Malcolm X made this speech (later entitled “The Last Message”) in Detroit under unusual circumstances. The night before the speech his house had been bombed, a local physician had given him a sedative just before the talk, hence his rhetorical style is unusually subdued but he maintains his characteristic sharp insight, penetrating wit, and command of vernacular culture. One week later he was assassinated in New York City.

Malcolm X used this talk to sum up three basic points:

  1. The global situation involves the contradiction between the former colonial powers (US, France, England, etc.) versus the African revolution.

  2. African is viewed as a threat because of the external threat of the African Revolution and the internal threat of the African Americans joining with the African Revolution against a common enemy.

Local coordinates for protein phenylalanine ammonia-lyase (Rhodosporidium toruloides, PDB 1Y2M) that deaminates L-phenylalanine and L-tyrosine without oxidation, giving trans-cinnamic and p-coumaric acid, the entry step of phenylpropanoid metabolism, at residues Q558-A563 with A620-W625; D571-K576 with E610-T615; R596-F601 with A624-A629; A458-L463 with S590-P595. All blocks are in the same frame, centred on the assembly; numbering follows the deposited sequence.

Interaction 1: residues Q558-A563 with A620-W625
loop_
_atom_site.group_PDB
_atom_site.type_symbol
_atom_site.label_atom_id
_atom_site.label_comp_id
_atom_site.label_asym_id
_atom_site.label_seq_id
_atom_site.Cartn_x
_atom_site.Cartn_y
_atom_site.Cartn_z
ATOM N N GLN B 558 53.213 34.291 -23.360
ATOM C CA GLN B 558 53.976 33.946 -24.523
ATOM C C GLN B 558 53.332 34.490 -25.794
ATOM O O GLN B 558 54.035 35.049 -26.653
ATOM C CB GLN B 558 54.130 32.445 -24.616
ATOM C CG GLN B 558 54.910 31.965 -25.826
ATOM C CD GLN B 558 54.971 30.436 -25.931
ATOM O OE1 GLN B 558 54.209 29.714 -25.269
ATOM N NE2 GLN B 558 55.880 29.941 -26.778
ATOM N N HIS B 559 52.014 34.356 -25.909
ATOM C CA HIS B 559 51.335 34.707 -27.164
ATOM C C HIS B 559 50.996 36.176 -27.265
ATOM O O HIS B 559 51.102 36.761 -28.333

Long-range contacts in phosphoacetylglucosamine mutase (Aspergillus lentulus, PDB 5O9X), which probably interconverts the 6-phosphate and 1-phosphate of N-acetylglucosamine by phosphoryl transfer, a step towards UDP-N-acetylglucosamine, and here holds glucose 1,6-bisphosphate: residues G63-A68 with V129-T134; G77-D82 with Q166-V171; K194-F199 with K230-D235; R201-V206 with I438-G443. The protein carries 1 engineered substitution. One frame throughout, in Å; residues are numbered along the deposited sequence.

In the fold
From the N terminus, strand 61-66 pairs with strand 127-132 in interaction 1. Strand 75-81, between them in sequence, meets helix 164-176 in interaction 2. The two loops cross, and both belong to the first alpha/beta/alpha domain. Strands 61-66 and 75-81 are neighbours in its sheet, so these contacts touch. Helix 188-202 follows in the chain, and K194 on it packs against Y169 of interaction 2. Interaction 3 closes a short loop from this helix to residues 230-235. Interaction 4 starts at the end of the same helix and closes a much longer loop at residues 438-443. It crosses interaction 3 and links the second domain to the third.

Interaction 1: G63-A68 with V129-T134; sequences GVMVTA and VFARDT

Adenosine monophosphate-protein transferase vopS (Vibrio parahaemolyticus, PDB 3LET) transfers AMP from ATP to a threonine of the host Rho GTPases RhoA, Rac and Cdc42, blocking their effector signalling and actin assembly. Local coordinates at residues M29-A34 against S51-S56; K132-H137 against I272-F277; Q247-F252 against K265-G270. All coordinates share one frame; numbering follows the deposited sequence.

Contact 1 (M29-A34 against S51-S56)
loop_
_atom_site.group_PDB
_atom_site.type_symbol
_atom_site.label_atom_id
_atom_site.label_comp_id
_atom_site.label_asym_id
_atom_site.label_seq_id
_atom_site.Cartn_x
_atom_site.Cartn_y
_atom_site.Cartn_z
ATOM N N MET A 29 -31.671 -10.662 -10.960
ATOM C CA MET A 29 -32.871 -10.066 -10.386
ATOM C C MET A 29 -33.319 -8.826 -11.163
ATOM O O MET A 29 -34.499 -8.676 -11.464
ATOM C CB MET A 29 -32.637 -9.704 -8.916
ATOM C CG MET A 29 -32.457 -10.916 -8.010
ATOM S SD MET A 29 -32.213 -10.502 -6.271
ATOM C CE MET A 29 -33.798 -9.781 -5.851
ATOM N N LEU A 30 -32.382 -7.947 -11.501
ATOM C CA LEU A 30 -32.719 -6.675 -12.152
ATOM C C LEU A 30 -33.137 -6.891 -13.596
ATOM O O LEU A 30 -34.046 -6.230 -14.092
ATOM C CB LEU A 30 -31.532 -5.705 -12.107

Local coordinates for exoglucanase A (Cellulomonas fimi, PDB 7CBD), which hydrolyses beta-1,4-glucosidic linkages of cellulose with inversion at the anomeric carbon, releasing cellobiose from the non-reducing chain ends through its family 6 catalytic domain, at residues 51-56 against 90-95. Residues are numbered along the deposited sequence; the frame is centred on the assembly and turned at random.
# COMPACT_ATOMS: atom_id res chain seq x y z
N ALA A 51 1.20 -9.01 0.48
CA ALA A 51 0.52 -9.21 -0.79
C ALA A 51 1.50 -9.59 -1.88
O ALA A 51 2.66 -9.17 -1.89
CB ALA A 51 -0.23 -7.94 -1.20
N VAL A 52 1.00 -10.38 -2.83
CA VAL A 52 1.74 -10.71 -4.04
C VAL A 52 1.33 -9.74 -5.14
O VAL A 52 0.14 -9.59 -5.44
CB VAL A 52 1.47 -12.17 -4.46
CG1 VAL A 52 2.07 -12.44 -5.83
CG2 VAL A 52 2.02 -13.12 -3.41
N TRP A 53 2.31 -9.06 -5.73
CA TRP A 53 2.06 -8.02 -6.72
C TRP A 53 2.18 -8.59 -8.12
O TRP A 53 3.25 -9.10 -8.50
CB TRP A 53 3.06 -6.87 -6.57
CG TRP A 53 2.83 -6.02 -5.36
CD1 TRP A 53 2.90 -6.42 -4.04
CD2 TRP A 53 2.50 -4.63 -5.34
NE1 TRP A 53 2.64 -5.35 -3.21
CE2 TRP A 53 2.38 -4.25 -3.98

3. Armed resistance is necessary to fight a violent oppressive system.

He had traveled and spoken with many African leaders - hence we need to study those men to learn the lessons that might have been passed on to Malcolm X. When the archive of his material currently being organized at the Schomburg is opened, we will be able to study the notes he took in these meetings. He met with the following leaders:

  1. Gamal Nasser (1918-1970)

  2. Jomo Kenyatta (1889-1978)

  3. Julius Nyerere (1922-1999)

  4. Sekou Toure (1922-1984)  

  5. Kwame Nkrumah (1909-1972)

  6. Nnamdi Azikiwe (1904-1996)  

 Malcolm X tried to prepare Black militants for the armed phase of the spontaneous uprisings that rocked the 1960’s.

  1. He discusses his position of responding to all attacks and assassinations with “Maximum retaliation!”

  2. He warns against mercenaries - private security forces used by corporations to control the cities.

  3. He warns against the lies, distortions, and silences of the media.

  4. He calls for the Old Testament biblical logic of “an eye for an eye.”